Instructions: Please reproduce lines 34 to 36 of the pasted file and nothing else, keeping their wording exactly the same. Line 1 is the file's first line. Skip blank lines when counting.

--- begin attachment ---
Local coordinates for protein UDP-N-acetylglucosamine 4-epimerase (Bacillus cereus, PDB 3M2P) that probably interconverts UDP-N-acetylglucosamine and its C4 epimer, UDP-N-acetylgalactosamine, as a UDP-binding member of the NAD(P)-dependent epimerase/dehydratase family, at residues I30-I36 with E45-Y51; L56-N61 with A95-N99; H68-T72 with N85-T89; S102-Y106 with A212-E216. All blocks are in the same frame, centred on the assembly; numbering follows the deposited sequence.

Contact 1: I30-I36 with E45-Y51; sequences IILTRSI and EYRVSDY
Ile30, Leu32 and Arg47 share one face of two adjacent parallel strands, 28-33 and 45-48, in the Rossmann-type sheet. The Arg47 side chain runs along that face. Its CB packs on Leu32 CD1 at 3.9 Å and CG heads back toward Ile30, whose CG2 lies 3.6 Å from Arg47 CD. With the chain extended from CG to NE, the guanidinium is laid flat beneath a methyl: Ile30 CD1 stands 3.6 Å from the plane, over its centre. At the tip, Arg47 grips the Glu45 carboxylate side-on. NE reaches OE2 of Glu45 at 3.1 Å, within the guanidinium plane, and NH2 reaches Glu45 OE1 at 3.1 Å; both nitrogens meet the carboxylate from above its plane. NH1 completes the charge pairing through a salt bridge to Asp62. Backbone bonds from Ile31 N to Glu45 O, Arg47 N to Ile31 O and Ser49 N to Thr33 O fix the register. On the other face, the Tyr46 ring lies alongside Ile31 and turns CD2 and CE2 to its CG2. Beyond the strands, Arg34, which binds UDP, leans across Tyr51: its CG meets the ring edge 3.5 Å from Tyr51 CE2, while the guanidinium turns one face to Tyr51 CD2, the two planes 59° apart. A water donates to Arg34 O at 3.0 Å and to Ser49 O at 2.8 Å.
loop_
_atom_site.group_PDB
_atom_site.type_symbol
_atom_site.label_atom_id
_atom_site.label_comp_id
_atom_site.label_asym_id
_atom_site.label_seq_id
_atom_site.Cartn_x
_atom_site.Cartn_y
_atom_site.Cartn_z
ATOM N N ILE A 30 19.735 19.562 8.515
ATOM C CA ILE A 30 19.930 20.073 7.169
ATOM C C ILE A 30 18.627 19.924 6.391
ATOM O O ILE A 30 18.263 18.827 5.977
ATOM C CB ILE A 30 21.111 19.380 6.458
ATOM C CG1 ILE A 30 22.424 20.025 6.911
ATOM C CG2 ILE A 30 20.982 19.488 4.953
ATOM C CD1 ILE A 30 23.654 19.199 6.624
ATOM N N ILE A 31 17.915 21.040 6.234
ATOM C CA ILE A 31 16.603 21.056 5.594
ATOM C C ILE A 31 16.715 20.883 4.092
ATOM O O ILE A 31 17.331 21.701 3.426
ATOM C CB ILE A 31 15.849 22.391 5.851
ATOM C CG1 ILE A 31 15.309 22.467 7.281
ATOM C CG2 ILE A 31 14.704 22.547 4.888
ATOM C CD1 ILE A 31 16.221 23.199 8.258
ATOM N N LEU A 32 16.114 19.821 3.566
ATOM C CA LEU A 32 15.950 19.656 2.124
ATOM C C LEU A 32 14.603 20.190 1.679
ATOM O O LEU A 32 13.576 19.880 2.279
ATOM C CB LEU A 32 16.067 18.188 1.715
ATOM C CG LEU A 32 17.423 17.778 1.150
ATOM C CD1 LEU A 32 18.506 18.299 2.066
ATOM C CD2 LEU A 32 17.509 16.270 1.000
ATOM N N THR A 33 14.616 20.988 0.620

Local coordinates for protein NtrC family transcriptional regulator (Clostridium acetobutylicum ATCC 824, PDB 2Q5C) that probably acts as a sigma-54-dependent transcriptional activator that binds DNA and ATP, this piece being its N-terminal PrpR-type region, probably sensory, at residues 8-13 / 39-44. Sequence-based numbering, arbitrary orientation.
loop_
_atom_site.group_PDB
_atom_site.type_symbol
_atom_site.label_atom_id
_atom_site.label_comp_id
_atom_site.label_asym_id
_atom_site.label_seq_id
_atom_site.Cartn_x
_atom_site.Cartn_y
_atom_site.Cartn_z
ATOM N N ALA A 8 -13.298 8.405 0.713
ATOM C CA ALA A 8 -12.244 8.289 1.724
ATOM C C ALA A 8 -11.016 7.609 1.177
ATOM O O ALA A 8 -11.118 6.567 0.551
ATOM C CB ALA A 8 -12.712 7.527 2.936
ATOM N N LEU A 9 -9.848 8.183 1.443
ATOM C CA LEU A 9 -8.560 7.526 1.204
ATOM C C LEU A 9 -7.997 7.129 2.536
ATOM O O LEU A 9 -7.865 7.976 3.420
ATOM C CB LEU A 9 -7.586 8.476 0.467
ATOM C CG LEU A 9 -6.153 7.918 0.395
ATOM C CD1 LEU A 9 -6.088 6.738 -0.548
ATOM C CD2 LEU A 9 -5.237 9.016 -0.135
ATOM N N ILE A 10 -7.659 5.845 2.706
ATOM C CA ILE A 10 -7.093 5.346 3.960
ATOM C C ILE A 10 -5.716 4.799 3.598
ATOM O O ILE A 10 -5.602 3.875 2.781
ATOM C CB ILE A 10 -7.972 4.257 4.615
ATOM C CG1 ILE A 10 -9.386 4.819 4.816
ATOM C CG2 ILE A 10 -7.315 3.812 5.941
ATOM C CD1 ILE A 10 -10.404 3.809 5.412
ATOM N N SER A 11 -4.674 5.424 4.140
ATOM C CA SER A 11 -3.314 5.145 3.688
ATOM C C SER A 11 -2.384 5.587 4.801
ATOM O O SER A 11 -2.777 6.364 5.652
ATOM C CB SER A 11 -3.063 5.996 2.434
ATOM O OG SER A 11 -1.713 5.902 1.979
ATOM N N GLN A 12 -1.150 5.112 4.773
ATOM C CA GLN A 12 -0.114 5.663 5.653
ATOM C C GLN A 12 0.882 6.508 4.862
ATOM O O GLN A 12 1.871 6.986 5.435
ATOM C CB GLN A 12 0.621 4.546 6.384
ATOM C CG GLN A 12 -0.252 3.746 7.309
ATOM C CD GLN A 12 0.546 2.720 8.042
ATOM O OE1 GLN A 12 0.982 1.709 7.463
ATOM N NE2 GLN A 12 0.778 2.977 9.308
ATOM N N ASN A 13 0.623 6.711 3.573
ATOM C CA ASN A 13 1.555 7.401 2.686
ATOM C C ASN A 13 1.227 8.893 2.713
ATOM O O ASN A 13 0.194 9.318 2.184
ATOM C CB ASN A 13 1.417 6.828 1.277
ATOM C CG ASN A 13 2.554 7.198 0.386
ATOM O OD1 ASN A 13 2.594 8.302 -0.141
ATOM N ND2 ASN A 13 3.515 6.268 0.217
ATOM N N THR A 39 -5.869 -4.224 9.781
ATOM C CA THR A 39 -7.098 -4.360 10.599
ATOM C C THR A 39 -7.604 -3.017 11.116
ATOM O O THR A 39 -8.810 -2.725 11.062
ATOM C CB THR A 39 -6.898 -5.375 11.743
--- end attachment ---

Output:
ATOM C CB LEU A 32 16.067 18.188 1.715
ATOM C CG LEU A 32 17.423 17.778 1.150
ATOM C CD1 LEU A 32 18.506 18.299 2.066